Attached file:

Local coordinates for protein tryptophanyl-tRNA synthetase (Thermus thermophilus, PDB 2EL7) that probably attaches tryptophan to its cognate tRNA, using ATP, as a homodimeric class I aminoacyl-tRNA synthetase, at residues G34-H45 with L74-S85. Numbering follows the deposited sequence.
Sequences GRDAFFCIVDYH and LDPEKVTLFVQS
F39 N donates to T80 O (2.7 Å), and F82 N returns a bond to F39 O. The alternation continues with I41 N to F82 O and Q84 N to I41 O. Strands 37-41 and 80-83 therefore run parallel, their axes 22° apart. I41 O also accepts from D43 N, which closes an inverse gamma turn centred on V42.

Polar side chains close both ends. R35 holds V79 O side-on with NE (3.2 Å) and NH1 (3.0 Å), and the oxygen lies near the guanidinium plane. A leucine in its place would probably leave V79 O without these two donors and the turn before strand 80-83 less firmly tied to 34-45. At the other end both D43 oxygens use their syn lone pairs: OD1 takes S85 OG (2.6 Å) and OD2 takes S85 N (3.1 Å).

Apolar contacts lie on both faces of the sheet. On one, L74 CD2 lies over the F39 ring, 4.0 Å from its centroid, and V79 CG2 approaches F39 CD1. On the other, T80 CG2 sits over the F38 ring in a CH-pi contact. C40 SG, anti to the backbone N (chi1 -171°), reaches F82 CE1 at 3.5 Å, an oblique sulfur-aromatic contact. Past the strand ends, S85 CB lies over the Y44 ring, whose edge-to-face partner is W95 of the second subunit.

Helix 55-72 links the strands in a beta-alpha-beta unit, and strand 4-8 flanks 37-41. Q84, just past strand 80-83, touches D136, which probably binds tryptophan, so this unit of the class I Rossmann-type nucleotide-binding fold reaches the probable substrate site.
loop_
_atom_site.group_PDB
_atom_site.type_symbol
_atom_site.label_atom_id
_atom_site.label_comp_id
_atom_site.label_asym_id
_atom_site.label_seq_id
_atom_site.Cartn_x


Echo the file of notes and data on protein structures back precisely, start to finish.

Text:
Local coordinates for protein tryptophanyl-tRNA synthetase (Thermus thermophilus, PDB 2EL7) that probably attaches tryptophan to its cognate tRNA, using ATP, as a homodimeric class I aminoacyl-tRNA synthetase, at residues G34-H45 with L74-S85. Numbering follows the deposited sequence.
Sequences GRDAFFCIVDYH and LDPEKVTLFVQS
F39 N donates to T80 O (2.7 Å), and F82 N returns a bond to F39 O. The alternation continues with I41 N to F82 O and Q84 N to I41 O. Strands 37-41 and 80-83 therefore run parallel, their axes 22° apart. I41 O also accepts from D43 N, which closes an inverse gamma turn centred on V42.

Polar side chains close both ends. R35 holds V79 O side-on with NE (3.2 Å) and NH1 (3.0 Å), and the oxygen lies near the guanidinium plane. A leucine in its place would probably leave V79 O without these two donors and the turn before strand 80-83 less firmly tied to 34-45. At the other end both D43 oxygens use their syn lone pairs: OD1 takes S85 OG (2.6 Å) and OD2 takes S85 N (3.1 Å).

Apolar contacts lie on both faces of the sheet. On one, L74 CD2 lies over the F39 ring, 4.0 Å from its centroid, and V79 CG2 approaches F39 CD1. On the other, T80 CG2 sits over the F38 ring in a CH-pi contact. C40 SG, anti to the backbone N (chi1 -171°), reaches F82 CE1 at 3.5 Å, an oblique sulfur-aromatic contact. Past the strand ends, S85 CB lies over the Y44 ring, whose edge-to-face partner is W95 of the second subunit.

Helix 55-72 links the strands in a beta-alpha-beta unit, and strand 4-8 flanks 37-41. Q84, just past strand 80-83, touches D136, which probably binds tryptophan, so this unit of the class I Rossmann-type nucleotide-binding fold reaches the probable substrate site.
loop_
_atom_site.group_PDB
_atom_site.type_symbol
_atom_site.label_atom_id
_atom_site.label_comp_id
_atom_site.label_asym_id
_atom_site.label_seq_id
_atom_site.Cartn_x